Planned Parenthood Misunderstood by Republicans


The majority of Planned Parenthood’s services include STD treatment and contraception. (Graphic by Rory Masterson. Statistics from 2009.)


Susan G. Komen’s decision to discontinue its funding of Planned Parenthood on Jan. 31 resulted in a national uproar, leaving the breast cancer foundation struggling to tread water in a sea of negative publicity. After three days, over 600,000 signatures on various petitions denouncing Komen’s decision and more than $3 million in donations to Planned Parenthood from thousands of people across the country, Komen announced the reversal of its decision to discontinue funding to Planned Parenthood on Feb. 3. Only a few days later, on Feb. 7, Karen Handel, Komen’s vice president of public policy and former radical anti-choice candidate for Governor of Georgia, resigned.

The majority of Planned Parenthood’s services include STD treatment and contraception. (Graphic by Rory Masterson. Statistics from 2009.)
The majority of Planned Parenthood’s services include STD treatment and contraception. (Graphic by Rory Masterson. Statistics from 2009.)

While all of this is good news, Komen’s shocking announcement is not unprecedented, and certainly not the last attack on Planned Parenthood or on women’s health. Republican leaders put the government on the brink of a shutdown last year over government funding of Planned Parenthood, and Republican lawmakers have repeatedly introduced bills to defund the women’s health organization over the years. Republicans justify this egregious attack on women’s health by arguing that, as Republican Senator Jon Kyl (Arizona) put it, abortion is “well over 90 percent of what Planned Parenthood does.”

This argument would make at least some sense if it were actually true. In actuality, abortions account for less than three percent of services provided by Planned Parenthood. When this was pointed out to Senator Kyl, his office responded that, “[H]is remark was not intended to be a factual statement.” Unfortunately, Kyl’s statements illustrate the sheer irrationality and blatant lies of Republican attacks on Planned Parenthood.

While some Republicans fabricate statistics and spew heated rhetoric about Planned Parenthood being some sort of haven for abortion enthusiasts, the reality is that Planned Parenthood provides a vital service to women, especially poor women. The vast majority of services provided by Planned Parenthood are STD tests, cancer screenings, contraception provisions and other women’s health services, including pregnancy tests and prenatal care. The funding that Komen announced it would be rescinding goes entirely to cancer screening and treatment, and of the abortions the organization does provide, not a single one is paid for with federal funds or with Komen’s funding.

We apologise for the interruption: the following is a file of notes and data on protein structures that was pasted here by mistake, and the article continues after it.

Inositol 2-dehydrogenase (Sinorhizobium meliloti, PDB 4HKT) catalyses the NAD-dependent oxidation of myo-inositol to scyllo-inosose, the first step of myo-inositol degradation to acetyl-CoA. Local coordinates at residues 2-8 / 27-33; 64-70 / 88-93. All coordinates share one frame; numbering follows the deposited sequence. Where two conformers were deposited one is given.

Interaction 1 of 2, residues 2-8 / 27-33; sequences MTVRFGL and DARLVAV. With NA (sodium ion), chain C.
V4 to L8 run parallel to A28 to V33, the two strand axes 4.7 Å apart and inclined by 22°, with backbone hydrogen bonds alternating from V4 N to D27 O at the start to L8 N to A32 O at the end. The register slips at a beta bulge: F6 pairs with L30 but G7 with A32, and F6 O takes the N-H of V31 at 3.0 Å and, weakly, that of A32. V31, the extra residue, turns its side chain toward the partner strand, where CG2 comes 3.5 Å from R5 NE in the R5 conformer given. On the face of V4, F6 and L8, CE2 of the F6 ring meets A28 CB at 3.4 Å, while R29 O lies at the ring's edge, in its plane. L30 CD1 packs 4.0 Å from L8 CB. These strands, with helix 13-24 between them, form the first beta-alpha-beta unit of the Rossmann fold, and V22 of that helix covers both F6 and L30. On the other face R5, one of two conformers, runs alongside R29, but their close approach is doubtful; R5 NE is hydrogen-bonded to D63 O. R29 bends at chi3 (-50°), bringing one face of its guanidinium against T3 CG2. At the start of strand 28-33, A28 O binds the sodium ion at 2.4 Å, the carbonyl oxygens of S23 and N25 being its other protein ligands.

This is exemplified in Indiana Representative Mike Pence’s question, “What is more fiscally responsible than denying any and all funding to Planned Parenthood of America?” Pence, the chief sponsor of a bill drafted last year to bar the government from directing any funds to organizations that provide abortion services, purposefully poses his misleading question simply to obscure the facts. Planned Parenthood does not use any government money to provide abortions. The slashes in funding that Pence and his Republican colleagues are pushing will in actuality detract from crucial, non-abortion services that Planned Parenthood provides for poor women.

Many women in America cannot afford to see a doctor when they are sick, or get preventative care such as mammograms. In many communities across the country, Planned Parenthood is the only source of health care for women, and the organization serves nearly 3 million women, men and youths every year. Fanatical Republican crusades against Planned Parenthood translate to attacks on poor women, not on abortion.

The objections of socially conservative, religious Republicans to abortion rights are somewhat understandable. However, their rational objections have spiraled into a fanatical and belligerent goal of dismantling all organizations with even loose affiliations with pro-choice groups or abortion coverage. Instead of thoughtlessly screeching rhetoric against vital organizations like Planned Parenthood, Republicans should take a more level-headed approach to tackling their moral reservations toward abortion. Religious right-wingers should not allow their opposition to abortion rights to blind them from the fact that their attacks on Planned Parenthood hurt poor women and families more than they work against the so-called “evils” of abortion.

Canton Winer, FCRH ‘15, is an undeclared major from West Palm Beach, Fla.